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5 financial tips for high school grads as they head to post-secondary

Posted on: August 22, 2016 | Author: Staff

The months before starting university may be the most fun of your life, full of graduation parties and summer celebrations. It's important, however, to take some time away from the festivities to sort your finances. Money troubles are behind most dropouts, and you certainly don't want a lack of planning now to derail your plans for the future.

  1. Set a budget

    The media tends to make it look like university is all partying, shopping, and travelling. In reality, few students can afford luxurious lifestyles while living on limited incomes. Determine whether you will be a pizza-and-beer student or a steak-and-champagne student by planning your budget before heading to campus.

    Start by figuring out how much money you have coming in—from parents, scholarships, grants, previously established savings, part-time or summer jobs, and loans. Then determine how much will be going out to cover fixed expenses such as tuition, rent, insurance, car payments, and utility bills. Whatever is left should be divided to cover food, books, entertainment, activity fees, gas, bus fare, clothing, personal care products, and other miscellaneous expenses. Ask your parents or older friends and relatives if you aren't sure how much to budget for unfamiliar expenses.

    If you bank with ATB, you can use TrackIt—the money management tool inside your online banking to create (and monitor) your budget.

    Build a budget using TrackIt

  2. Decide if you will work

    Loans must be paid back, and parents can't always cover all the costs of university, so it may be worthwhile to line up a part-time or seasonal job. Depending on how much assistance you have from other sources, your job may cover anything from tuition expenses, to books, to groceries, to a fabulous spring break.

    Working during the school term while keeping high marks in classes is a challenge, but many students find summer jobs beneficial. In addition to beefing up your budget, you will learn the ins and outs of the working world. You may even build networks that will help with your post-university job search.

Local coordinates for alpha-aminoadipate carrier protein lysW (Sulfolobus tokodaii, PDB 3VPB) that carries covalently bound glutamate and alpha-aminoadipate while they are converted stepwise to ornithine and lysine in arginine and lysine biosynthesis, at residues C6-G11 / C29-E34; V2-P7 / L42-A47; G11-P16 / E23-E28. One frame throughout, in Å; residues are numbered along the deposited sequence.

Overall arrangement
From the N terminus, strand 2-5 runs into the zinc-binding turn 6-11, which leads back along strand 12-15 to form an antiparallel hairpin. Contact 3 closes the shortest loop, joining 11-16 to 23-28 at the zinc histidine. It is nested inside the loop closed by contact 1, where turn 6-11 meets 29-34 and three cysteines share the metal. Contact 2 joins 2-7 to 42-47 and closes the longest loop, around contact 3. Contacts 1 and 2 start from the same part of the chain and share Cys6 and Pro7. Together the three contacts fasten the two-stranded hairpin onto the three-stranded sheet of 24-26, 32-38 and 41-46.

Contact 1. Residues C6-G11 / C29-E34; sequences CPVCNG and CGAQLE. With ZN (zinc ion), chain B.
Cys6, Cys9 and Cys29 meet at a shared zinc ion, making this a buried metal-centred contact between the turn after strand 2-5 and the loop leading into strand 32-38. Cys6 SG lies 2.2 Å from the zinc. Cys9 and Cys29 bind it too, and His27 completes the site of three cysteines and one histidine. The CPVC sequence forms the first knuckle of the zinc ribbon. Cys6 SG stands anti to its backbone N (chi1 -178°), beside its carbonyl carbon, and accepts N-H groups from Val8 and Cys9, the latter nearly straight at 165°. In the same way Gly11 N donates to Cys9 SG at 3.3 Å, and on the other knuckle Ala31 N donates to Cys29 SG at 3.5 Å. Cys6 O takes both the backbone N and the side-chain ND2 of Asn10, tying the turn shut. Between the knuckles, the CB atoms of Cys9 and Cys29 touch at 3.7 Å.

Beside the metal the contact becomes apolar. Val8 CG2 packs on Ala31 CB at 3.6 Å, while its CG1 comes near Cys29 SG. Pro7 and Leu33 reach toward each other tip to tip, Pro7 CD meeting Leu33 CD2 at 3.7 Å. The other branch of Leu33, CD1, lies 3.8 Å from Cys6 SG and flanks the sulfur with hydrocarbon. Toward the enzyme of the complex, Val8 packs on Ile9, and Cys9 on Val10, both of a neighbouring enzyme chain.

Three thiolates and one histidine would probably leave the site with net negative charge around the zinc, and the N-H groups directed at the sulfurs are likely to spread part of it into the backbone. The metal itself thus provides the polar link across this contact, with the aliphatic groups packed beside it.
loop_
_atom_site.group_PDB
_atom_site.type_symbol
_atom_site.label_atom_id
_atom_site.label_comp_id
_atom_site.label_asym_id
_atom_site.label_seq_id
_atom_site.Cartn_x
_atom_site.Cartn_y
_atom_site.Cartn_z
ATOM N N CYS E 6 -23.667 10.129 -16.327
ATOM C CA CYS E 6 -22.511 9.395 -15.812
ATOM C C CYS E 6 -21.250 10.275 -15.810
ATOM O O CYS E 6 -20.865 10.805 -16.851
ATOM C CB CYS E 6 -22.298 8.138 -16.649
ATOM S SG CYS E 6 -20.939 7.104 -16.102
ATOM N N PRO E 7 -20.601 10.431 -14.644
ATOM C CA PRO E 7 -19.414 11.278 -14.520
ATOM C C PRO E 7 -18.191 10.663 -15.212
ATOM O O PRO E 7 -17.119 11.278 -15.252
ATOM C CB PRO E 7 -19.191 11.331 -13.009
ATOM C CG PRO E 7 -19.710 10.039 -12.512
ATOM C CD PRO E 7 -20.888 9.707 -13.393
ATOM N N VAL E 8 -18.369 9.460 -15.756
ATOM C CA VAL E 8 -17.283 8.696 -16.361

3. Arrange housing

    If your university is within commuting distance to your parents' home, you may be able to cut your living expenses in half by waiting until after graduation to move out.

    If living at home is not an option, carefully calculate the costs of the various housing options available. These may include on-campus housing and apartment living, either on your own or with roommates. In addition to the cost of rent, be sure to consider gas and commuting, maintenance fees, utilities, parking, and discounted meal plans tied to university housing.

  4. Plan to save

    Money is often tight for university students, and you may find yourself figuring every available dime into your budget. This is dangerous, because minor calculating errors or emergencies could be enough to seriously threaten your education.

    Getting in the habit of spending all you have can make saving up for living on your own more challenging. Establish a savings plan in case money runs out and to help you get off to the right start once classes are over and bills start coming due. Start your savings with graduation and holiday gifts, and try to commit to adding a specified amount each month.

  5. Control your debt

    It may seem like your university years will last a lifetime, but in actuality, they will be over before you know it and you'll be left with the pressure of finding a job, paying your living expenses, and (in most cases) tackling a mountain of debt. According to the Canadian University Survey Consortium, the average Canadian graduates university nearly $27,000 in debt. Keep yourself at the lower end of the statistics by avoiding debt if you can help it.

    If you can't help it, remember that not all debt is created equally. Student loans are a popular choice, and while the rate can be low while you're in school, it may climb a lot higher after you graduate. A line of credit is another option if you don't qualify for a student loan or can't get a co-signer. Credit cards are a notorious form of "bad debt," so you should never rely on them to fund things you don't need, such as meals out, designer clothing, or vacations—unless you can pay your card off every month. Good credit card habits can help you build a good credit rating, which will be important when you get older.

    Read Credit 101: 7 important lessons for more tips on how to build good credit

    Calculate the amount of debt you'll need to get through school, and then budget those funds to avoid needing more loans before your degree is in your hands. Also, determine what your monthly principle and interest payments will be after graduation. This will help put your borrowing in perspective, and you'll have a figure to work with when you start negotiating salary for your first full-time job.

Having a solid financial plan before setting foot on campus can help you feel more confident in your ability to support yourself, freeing up more of you energy to focus on course work and have fun.

Other articles you may be interested in:

Credit 101: 7 important lessons
Your credit score explained

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